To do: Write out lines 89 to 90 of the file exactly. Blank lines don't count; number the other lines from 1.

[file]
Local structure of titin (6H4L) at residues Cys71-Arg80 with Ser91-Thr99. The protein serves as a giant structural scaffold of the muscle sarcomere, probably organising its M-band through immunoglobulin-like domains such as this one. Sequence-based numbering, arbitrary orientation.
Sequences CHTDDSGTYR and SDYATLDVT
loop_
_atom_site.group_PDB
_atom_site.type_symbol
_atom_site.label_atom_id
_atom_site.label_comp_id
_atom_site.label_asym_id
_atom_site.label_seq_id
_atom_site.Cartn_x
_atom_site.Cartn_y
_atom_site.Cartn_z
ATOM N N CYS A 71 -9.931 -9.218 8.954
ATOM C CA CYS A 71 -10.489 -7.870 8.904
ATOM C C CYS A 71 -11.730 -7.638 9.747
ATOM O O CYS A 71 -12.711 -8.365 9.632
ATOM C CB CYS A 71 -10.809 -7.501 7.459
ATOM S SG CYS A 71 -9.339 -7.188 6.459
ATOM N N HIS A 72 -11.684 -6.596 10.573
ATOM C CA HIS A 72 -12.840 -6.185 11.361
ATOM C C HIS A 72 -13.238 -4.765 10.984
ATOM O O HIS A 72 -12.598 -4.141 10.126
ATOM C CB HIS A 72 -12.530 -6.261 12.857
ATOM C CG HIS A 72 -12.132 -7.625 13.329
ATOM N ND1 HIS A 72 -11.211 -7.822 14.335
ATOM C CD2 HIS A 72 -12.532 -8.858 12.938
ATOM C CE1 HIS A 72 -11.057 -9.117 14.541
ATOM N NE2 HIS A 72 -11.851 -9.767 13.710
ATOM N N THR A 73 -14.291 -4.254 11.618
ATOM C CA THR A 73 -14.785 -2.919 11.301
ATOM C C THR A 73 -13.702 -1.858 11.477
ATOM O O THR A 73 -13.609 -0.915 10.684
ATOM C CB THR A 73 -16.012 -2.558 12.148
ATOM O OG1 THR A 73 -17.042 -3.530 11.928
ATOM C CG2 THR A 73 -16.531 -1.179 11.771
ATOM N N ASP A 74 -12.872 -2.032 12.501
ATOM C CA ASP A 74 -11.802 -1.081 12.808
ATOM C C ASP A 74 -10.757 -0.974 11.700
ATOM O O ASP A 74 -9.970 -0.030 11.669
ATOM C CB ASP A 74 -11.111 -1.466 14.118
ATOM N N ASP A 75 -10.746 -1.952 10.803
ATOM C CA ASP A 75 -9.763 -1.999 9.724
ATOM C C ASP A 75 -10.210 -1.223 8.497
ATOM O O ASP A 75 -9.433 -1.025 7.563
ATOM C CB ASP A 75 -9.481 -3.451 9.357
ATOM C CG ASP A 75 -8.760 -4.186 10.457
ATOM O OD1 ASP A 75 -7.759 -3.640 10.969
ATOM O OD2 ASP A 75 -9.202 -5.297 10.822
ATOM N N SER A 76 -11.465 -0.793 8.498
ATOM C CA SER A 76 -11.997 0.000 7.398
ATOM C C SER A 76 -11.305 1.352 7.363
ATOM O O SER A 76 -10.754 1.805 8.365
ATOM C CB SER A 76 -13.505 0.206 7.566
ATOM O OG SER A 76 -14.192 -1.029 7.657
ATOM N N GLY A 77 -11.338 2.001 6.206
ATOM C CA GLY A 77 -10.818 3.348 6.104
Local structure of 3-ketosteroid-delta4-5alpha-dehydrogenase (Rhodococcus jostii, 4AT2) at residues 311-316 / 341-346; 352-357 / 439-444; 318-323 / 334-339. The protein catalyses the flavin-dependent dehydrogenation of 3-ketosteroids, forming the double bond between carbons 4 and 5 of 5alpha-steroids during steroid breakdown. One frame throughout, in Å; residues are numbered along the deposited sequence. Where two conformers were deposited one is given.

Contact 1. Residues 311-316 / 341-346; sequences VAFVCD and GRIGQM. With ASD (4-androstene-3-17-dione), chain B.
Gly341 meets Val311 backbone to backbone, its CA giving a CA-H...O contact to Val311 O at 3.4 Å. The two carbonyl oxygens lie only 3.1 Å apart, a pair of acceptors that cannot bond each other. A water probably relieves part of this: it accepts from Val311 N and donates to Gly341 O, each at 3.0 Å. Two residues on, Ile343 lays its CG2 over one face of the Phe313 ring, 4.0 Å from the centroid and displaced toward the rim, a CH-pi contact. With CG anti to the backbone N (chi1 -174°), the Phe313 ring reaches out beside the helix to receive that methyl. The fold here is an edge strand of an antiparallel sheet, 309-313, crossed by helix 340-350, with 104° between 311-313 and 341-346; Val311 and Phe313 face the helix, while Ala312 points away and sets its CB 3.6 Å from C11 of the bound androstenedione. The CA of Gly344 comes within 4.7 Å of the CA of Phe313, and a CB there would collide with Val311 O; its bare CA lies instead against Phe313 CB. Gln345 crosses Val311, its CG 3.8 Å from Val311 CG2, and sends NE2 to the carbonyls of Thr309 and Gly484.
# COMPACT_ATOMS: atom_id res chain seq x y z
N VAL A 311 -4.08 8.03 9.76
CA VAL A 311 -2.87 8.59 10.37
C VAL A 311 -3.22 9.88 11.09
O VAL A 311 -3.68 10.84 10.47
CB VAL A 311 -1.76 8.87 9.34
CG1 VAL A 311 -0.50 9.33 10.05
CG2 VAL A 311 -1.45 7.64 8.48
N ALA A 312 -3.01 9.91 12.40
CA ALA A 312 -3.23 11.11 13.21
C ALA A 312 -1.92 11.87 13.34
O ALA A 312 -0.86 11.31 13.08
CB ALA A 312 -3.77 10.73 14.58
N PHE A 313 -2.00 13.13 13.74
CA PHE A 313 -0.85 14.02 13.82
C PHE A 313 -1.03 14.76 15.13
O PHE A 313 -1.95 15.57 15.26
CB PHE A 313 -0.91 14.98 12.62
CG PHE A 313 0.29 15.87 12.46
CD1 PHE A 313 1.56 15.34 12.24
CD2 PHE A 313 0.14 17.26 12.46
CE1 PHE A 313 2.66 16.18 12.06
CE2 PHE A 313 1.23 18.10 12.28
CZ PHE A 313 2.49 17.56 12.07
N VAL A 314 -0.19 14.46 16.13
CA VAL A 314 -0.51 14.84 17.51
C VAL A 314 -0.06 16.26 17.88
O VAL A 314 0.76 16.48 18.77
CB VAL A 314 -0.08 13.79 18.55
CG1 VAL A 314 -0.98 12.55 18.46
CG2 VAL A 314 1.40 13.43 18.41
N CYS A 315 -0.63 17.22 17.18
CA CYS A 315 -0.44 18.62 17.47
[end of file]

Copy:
CG1 VAL A 314 -0.98 12.55 18.46
CG2 VAL A 314 1.40 13.43 18.41